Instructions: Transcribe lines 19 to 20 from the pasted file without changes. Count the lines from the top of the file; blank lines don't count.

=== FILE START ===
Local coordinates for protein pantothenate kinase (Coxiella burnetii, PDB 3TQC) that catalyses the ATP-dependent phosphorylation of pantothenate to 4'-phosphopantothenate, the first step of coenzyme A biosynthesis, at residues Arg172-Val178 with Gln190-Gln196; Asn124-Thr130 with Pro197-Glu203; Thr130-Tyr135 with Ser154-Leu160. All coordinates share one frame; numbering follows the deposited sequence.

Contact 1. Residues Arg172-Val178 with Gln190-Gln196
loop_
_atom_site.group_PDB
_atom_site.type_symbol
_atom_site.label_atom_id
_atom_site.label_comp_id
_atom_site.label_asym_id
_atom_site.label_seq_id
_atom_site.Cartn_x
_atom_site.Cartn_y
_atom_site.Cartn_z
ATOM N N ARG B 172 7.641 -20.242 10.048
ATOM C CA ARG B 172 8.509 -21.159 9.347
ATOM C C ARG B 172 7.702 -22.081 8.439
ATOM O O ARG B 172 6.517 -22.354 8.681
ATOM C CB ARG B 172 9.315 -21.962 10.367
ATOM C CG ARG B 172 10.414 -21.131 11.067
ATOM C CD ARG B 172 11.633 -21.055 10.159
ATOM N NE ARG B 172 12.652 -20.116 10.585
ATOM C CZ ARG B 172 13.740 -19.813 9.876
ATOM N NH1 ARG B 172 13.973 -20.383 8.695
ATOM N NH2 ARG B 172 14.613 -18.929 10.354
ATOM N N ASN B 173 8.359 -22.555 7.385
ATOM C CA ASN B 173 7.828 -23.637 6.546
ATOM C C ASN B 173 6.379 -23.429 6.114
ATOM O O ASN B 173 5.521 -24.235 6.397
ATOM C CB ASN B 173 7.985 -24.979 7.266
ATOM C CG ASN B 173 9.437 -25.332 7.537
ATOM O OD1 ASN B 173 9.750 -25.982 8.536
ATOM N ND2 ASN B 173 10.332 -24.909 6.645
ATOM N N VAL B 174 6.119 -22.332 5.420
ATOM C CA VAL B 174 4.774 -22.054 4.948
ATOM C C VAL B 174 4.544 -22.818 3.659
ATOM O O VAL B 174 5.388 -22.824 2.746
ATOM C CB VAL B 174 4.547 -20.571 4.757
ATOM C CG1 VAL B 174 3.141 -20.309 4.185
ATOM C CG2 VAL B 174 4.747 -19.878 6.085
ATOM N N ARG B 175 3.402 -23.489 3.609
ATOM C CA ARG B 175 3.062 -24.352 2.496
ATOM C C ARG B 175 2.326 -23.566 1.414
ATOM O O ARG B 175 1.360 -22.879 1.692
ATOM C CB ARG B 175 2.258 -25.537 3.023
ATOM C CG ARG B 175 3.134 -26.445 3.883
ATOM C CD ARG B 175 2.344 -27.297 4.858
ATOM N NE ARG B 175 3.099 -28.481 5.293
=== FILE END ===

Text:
ATOM C CD ARG B 172 11.633 -21.055 10.159
ATOM N NE ARG B 172 12.652 -20.116 10.585